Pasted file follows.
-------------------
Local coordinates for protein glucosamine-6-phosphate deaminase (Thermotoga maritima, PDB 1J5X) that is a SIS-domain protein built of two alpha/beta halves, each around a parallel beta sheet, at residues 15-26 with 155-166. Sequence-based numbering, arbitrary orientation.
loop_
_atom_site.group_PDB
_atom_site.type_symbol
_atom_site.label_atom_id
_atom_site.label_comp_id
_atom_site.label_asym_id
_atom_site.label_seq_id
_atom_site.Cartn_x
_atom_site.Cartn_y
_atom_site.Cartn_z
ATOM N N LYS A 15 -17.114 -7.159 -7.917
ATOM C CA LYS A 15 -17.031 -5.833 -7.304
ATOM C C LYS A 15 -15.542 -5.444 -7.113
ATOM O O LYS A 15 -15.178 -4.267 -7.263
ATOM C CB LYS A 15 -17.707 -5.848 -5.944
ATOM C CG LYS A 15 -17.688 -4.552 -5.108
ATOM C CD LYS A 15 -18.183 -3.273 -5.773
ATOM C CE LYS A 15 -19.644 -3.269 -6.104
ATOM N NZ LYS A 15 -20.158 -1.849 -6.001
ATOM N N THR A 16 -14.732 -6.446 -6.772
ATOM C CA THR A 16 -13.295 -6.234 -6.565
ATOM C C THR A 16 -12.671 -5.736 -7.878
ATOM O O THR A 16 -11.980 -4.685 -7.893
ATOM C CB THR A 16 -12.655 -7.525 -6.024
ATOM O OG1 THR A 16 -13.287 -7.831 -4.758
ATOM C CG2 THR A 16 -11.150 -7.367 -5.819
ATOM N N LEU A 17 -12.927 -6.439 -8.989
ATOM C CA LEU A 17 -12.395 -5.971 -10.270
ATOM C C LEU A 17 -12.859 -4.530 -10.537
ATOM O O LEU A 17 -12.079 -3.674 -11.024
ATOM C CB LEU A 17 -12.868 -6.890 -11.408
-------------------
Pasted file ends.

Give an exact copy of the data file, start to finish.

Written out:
Local coordinates for protein glucosamine-6-phosphate deaminase (Thermotoga maritima, PDB 1J5X) that is a SIS-domain protein built of two alpha/beta halves, each around a parallel beta sheet, at residues 15-26 with 155-166. Sequence-based numbering, arbitrary orientation.
loop_
_atom_site.group_PDB
_atom_site.type_symbol
_atom_site.label_atom_id
_atom_site.label_comp_id
_atom_site.label_asym_id
_atom_site.label_seq_id
_atom_site.Cartn_x
_atom_site.Cartn_y
_atom_site.Cartn_z
ATOM N N LYS A 15 -17.114 -7.159 -7.917
ATOM C CA LYS A 15 -17.031 -5.833 -7.304
ATOM C C LYS A 15 -15.542 -5.444 -7.113
ATOM O O LYS A 15 -15.178 -4.267 -7.263
ATOM C CB LYS A 15 -17.707 -5.848 -5.944
ATOM C CG LYS A 15 -17.688 -4.552 -5.108
ATOM C CD LYS A 15 -18.183 -3.273 -5.773
ATOM C CE LYS A 15 -19.644 -3.269 -6.104
ATOM N NZ LYS A 15 -20.158 -1.849 -6.001
ATOM N N THR A 16 -14.732 -6.446 -6.772
ATOM C CA THR A 16 -13.295 -6.234 -6.565
ATOM C C THR A 16 -12.671 -5.736 -7.878
ATOM O O THR A 16 -11.980 -4.685 -7.893
ATOM C CB THR A 16 -12.655 -7.525 -6.024
ATOM O OG1 THR A 16 -13.287 -7.831 -4.758
ATOM C CG2 THR A 16 -11.150 -7.367 -5.819
ATOM N N LEU A 17 -12.927 -6.439 -8.989
ATOM C CA LEU A 17 -12.395 -5.971 -10.270
ATOM C C LEU A 17 -12.859 -4.530 -10.537
ATOM O O LEU A 17 -12.079 -3.674 -11.024
ATOM C CB LEU A 17 -12.868 -6.890 -11.408